Unfortunately, it my case, it WOULD be career suicide to disguise my web skills. So I just have to be careful that they don't work too much design into my job description. (It's happened before and I learned my lesson.)

sf mom said...

If you really, really don't want to do statistics, please don't.

One of the best books I ever read was called "Doing what you love and loving what you do." It was a fabulous book about finding the work you love. If you move forward with statistics (or any other job that doesn't fulfill you), you will find yourself several years from now (or sooner) hating it.

My whole purpose in life is to be happy. Maybe it's part of yours too?

sf mom said...

Wow, I'm having Friday evening brain-freeze. The book I meant to reference earlier is How to Find the Work You Love, by Laurence G Boldt.


Ms. MiniDucky said...

Definitely leave it off..... I have been working with my boss/supervisor on hiring a couple of new staffers for the office and in reading resumes, I've found that he/we look at overall strengths and at "random/misc" skills to see what else the applicant can bring to the table. For example: he's very aware of the need for multi-lingual staffers and so any languages you list had better be legit fluency cause he actually does want to utilize that skill. Oops.

Then Things said...

I went through something similar recently but sometimes having a skill can lead somewhere that you didn't forsee. At my job we don't do much web work but we had one hospital client whose site we had to update. This was not a design job but just realllly tedious HTML, and I was not looking forward to it when my company offered to pay for further HTML training for me. Well we stopped doing the service for the hospital about a month after my training was over and now I've positioned myself to be more important for our clients that need web work (that might actually be fun jobs!) However it sounds like for me it was clearer how those skills would translate to what I wanted to do (be a more skilled designer) than in your situation. But ya never know where a unique skill will take you!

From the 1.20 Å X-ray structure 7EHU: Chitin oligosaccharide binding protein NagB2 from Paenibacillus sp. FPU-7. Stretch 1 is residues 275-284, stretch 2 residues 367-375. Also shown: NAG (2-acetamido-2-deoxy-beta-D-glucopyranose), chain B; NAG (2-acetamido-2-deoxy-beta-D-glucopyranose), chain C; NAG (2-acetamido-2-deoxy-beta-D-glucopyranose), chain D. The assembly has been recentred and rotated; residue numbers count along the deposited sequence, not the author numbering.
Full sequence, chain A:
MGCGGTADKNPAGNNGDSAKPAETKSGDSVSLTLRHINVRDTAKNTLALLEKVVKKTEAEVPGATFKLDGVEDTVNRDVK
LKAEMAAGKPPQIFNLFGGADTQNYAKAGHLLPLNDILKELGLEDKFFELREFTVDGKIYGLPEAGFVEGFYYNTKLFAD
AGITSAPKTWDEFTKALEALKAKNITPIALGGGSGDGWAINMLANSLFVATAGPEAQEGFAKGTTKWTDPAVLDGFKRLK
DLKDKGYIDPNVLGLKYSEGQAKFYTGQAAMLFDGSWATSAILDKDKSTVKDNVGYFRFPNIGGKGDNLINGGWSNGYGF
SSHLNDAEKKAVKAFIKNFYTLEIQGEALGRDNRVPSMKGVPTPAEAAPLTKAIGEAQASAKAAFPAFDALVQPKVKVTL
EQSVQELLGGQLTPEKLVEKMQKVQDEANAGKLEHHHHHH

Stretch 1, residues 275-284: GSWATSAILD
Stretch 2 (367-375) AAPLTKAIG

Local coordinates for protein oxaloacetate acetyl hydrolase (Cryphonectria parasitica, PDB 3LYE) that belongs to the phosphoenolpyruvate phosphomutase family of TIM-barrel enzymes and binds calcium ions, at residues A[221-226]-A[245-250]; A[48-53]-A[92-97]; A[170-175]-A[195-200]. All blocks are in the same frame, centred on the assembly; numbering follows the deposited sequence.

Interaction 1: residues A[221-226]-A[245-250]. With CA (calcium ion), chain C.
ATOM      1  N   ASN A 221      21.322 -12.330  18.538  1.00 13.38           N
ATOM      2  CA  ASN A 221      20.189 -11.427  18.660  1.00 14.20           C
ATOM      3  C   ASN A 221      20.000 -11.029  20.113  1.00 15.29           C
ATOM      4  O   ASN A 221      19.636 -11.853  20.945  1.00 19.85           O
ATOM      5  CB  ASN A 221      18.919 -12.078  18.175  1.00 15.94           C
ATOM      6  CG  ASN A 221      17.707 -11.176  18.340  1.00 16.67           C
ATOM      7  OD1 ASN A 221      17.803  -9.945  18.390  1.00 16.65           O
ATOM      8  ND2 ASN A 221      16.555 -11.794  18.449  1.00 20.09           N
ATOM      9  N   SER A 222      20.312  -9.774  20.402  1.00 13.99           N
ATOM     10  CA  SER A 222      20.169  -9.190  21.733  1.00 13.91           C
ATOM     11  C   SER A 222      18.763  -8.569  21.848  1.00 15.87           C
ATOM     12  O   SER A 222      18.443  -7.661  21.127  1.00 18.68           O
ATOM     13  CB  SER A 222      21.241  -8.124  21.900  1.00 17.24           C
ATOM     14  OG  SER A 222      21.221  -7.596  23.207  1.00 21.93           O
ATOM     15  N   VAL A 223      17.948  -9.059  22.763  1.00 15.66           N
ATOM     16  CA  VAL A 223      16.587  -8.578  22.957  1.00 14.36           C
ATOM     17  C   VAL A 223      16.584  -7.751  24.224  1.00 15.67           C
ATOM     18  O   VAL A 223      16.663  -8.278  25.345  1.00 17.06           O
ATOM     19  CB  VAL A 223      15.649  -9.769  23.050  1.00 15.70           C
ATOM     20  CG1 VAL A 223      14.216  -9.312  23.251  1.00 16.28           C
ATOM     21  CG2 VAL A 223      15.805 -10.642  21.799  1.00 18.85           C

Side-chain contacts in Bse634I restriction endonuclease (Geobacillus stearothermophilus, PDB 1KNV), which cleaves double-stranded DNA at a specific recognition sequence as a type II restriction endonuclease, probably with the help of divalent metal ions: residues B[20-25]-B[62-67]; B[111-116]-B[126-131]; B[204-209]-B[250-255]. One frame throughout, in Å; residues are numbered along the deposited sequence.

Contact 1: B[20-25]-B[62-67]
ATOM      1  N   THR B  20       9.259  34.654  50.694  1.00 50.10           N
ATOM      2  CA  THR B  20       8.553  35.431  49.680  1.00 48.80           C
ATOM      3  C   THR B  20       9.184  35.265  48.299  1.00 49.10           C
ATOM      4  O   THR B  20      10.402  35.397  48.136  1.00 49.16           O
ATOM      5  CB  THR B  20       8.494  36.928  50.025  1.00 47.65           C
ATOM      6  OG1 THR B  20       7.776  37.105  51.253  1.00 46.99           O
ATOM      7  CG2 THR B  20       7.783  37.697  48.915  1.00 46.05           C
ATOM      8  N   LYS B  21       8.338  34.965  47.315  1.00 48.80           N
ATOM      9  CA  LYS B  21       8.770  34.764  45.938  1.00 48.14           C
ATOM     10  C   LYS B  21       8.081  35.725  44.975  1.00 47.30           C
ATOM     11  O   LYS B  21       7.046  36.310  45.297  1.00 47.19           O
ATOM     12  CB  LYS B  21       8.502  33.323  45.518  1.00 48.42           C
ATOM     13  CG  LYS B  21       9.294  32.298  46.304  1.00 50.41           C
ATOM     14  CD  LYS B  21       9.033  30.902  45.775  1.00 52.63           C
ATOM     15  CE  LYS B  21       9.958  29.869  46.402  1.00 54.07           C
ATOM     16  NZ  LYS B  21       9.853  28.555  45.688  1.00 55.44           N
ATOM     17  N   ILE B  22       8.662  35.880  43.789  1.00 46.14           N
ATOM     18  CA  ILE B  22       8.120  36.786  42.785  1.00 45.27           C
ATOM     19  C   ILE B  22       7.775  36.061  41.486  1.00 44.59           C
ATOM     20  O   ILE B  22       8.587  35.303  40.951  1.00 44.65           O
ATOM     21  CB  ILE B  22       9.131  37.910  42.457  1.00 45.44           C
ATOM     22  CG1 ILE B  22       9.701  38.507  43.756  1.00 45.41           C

Anonymous said...

Leave it off.

I get sick & tired of people tellling me I am overqualified.

Its like do they really think I would prefer not working at all?

I relize they think I would leave as soon as something better comes along, but if that were true I would have been working the last 5 years.

Im now no longer overqualified but now obsolete per its been 5 years since ive been a systems analyst and have already dumbed the resume down twice.

Im in the process of making a 'entry level' resume that will make it look like Ive been a operator or a technician all my life. (only half of it).

One shouldnt lie, but I do not consider leaving stuff off wrong (I have 4 entries left out per being there only 6 months or less.

I explain the gap as education or jobhunting.

On that which I keep much of what I do can be reworded (dumbed down) and still be accurate.

Anonymous said...

Its funny, but 3 years ago, I obtained a dataentry job on CICS.

Despite having been a CICS programmer for 8 years and major training in it.. I got the job only after I dumbed the resume down and presented it to a different interviewer.

Anonymous said...

Those who say its wrong, are usually the ones who discriminate the most (per a former manager).

The likelyhood of my ever getting back to $35/hr is not there.

Im having to settle for 1/3 or less.

Even so, if I got decent pay & medical benefits, I would be very unlikely to leave even if a better job came along.

Yea right, with all the major layoffs, Im going to be competing with all levels of people for any job I try to get.